See also the git config core.excludefile command (git-config (1) manpage)
and the gitignore (5) manpage.

> Also taking into account
> that we use portage tree on embedded devices where again both size and
> speed really matters it looks like the answer on your question is
> "permanently".

With shallow checkouts, the size aspect is somewhat mitigated.  However,
it may be that there'd be three user sync options, adding git, to the
current two (rsync and webrsync).

IMO it'd be a real shame to not make the git sync option available to the
user, as a number of projects have already discovered that real community
involvement at the GOOD bug report and above level can increase
dramatically after a switch to git, due to the vastly increased
accessibility and ease of use of tools such as git bisect.

But the *REAL* decison on whether git is ultimately made available at the
user level or not will probably be infra's to make, based not on the
above, but on the very practical question of whether Gentoo's mirror
infrastructure can actually handle the git-pull load.  After all, that's
said to be the reason the CVS tree isn't made directly available to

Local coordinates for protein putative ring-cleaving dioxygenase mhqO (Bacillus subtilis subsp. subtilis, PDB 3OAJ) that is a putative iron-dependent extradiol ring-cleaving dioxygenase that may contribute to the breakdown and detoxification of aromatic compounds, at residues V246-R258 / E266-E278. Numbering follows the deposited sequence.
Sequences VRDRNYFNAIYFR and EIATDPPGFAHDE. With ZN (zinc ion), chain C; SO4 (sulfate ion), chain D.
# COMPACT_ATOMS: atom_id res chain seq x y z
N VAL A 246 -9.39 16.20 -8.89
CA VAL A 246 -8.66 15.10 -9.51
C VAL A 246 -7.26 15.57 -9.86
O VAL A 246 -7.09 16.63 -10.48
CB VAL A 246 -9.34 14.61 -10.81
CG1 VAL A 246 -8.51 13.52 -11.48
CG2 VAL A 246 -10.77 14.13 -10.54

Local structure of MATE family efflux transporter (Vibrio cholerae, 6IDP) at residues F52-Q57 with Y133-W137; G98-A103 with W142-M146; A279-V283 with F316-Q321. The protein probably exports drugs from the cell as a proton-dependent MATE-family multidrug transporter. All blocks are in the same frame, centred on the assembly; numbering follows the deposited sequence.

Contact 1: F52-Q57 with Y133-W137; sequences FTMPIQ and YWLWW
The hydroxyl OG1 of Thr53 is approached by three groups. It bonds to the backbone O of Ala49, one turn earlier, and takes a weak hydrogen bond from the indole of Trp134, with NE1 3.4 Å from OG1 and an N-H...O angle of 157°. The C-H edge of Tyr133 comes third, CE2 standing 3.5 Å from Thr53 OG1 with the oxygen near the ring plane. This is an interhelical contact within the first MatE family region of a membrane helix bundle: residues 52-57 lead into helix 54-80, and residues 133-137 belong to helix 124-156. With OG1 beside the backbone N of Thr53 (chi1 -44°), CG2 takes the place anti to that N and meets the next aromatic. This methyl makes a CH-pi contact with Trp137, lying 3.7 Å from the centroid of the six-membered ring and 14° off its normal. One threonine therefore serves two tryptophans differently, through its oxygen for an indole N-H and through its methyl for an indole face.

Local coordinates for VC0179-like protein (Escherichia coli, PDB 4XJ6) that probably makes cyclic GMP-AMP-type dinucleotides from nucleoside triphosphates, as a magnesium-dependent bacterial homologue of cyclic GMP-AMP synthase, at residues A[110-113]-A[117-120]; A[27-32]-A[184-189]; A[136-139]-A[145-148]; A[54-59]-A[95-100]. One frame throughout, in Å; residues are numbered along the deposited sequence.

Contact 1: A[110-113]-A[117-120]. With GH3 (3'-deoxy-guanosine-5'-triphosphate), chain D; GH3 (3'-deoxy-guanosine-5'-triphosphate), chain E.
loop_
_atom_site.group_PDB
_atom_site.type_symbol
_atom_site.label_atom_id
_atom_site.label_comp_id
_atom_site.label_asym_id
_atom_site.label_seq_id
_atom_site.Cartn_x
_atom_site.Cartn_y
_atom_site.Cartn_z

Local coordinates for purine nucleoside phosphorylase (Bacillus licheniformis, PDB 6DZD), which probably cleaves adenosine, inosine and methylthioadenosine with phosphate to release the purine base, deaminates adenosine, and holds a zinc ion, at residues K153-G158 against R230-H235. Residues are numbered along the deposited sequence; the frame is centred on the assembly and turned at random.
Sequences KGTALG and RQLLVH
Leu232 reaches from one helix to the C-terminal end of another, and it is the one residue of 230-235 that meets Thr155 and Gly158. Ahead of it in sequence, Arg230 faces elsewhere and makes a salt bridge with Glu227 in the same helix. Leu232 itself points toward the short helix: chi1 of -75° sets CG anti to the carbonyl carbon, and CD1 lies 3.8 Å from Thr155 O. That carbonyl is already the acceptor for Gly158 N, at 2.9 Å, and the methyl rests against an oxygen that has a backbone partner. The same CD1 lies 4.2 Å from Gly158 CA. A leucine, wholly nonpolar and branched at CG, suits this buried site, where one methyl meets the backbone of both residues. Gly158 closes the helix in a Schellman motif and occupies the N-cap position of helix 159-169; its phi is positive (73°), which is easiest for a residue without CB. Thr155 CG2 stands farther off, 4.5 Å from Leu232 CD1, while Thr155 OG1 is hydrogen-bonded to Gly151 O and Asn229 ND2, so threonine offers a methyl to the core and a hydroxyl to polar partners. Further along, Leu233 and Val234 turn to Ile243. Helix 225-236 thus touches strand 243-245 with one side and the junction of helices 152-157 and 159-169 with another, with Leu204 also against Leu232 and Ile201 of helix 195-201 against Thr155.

ordinary users today.  Git should be better than CVS in that regard, but
will it be good /enough/ as compared to the resources demanded by rsync,
or not?  That I don't know, tho I suspect infra and/or the git upgrade
project already has a reasonably educated opinion on the matter.

Of course, someone like Google donating enough hardware and bandwidth to
"make it happen", based on, say, their use of Gentoo as a basis for
ChromeOS, thus making a healthy Gentoo good for them too, might help infra
with its decision.  One can hope. =:^)

--
Duncan - List replies preferred.   No HTML msgs.
"Every nonfree program has a lord, a master --
and if you use the program, he is your master."  Richard Stallman